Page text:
Apr 08

Snatch and Grab iPhone theft (Part 2) suggests a ‘stupid-smartphone’ should be the replacement

As a previous blog (http://bit.ly/H94hrq) related, my iPhone was recently ripped from my hands by two ‘gentlemen’ on a motorbike in Tel Aviv .  This has obliged an unwanted re-think about what should be the replacement, with unexpected initial conclusions.  While the easiest solution is clearly another iPhone, that increasingly looks the least likely option.  Instead, the concept of a ‘stupid-smartphone’ comes into focus (not that such an oddity seems yet to exist).

The case against the iPhone boils down to a mix of price and the iTunes (especially app) eco-system lock-in, with perhaps a hint of it is time for something new (Apple beware – hubris stalks).  I still have my old iPhone, and initially thought of using that — but, as it is of the 3G generation, it cannot run iOS 5.  This is a major problem.  Indeed am not even sure what would happen if I did connect the iPhone 3G to the iTunes I used for the now gone iPhone 4 — but I am 99% clear that something would have to give, dictated by Apples’s choices rather than mine.  Thus the case for no new iPhone continues to grow, even if it means I will take both financial and practical hits when losing the apps that I had run on that iPhone.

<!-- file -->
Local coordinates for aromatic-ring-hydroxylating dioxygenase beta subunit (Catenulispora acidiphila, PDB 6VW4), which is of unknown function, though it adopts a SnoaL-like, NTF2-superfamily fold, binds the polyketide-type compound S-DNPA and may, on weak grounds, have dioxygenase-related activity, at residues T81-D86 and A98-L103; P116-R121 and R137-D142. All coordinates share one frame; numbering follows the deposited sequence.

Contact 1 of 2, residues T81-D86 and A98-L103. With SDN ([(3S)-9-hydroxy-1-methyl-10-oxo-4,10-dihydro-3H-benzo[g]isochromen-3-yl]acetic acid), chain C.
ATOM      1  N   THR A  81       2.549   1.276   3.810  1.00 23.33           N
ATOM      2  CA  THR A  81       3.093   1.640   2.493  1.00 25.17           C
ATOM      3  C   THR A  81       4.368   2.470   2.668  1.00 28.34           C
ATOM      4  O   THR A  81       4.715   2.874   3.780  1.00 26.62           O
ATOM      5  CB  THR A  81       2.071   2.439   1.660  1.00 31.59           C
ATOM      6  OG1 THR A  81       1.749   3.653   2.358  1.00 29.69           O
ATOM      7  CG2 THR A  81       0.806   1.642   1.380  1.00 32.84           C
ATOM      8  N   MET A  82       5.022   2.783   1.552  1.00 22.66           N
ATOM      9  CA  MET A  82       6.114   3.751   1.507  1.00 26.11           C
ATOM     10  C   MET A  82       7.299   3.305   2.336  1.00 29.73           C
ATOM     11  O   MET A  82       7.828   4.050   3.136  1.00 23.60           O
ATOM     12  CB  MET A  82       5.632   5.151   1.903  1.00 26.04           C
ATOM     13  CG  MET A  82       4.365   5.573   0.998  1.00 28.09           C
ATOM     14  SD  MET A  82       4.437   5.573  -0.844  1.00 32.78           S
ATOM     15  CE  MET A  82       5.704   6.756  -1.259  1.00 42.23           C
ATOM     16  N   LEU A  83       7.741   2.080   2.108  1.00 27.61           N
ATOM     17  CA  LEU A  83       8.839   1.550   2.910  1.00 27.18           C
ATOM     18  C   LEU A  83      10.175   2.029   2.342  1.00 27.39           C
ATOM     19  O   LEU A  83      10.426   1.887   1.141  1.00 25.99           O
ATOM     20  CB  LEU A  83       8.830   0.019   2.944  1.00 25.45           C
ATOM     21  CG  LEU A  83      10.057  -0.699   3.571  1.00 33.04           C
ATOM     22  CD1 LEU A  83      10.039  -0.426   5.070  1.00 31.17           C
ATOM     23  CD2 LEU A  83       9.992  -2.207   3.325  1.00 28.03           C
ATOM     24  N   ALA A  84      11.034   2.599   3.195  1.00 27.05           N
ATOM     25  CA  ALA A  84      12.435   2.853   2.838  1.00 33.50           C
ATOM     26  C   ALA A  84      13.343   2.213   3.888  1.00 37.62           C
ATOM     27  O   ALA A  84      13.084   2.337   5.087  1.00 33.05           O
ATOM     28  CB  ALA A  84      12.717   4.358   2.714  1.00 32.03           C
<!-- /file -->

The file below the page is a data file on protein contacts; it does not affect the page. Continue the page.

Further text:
There is, however, an additional and more fundamental reason for not re-signing up for an iPhone.  When I first bought that now elderly 3G it was mind-opening in what it could do.  Being able to communicate (email and talk and sms) and research (use the Safari browser) as well as run apps when on the move was a revelation.  Moving up to an iPhone 4 made perfect sense.

But then the iPad arrived.  I waited, until buying one seemed to make sense.  Almost immediately my habits changed.  The iPhone was no longer my first choice for checking email, researching/browsing and running apps. Within days (not even weeks) the iPad had supplanted the iPhone as the mobile device of choice, except of course for phone calls and for the data plan that came with the iPhone.  In effect the iPhone became just a phone — with additional sophisticated capabilities that I could use only if I needed, which was less and less often.  The acquisition of both an Android and a Windows tablet (both touch screen) confirmed this impression: the iPhone had become an expensive device where only a minimum of its capabilities were often used — of which the principle ones were general communication-enablement (voice and sms) and size (as in, it fit in a pocket).

Now I am without the iPhone I am not as bereft as I would have been 2 years ago.  After a fortnight of studying what is available my initial inclination was to go for a Windows Phone.  I already like Windows 8 on the Fujitsu Q550 tablet as well as Windows 8 Consumer Preview (Win8PC) on a PC.  If Microsoft can deliver what it discussed at the Win8CP launch at Mobile World Congress (MWC) in Barcelona in February — namely the ability to sync across all phone, tablet and PC Win8– this will be a major benefit.  If apps on a Windows Phone can run as apps on a Win8 tablet and even (like gadgets or widgets) on full Win8, that would be a real bonus.  Of course whether this will work as described will remain an unknown for some months, or longer …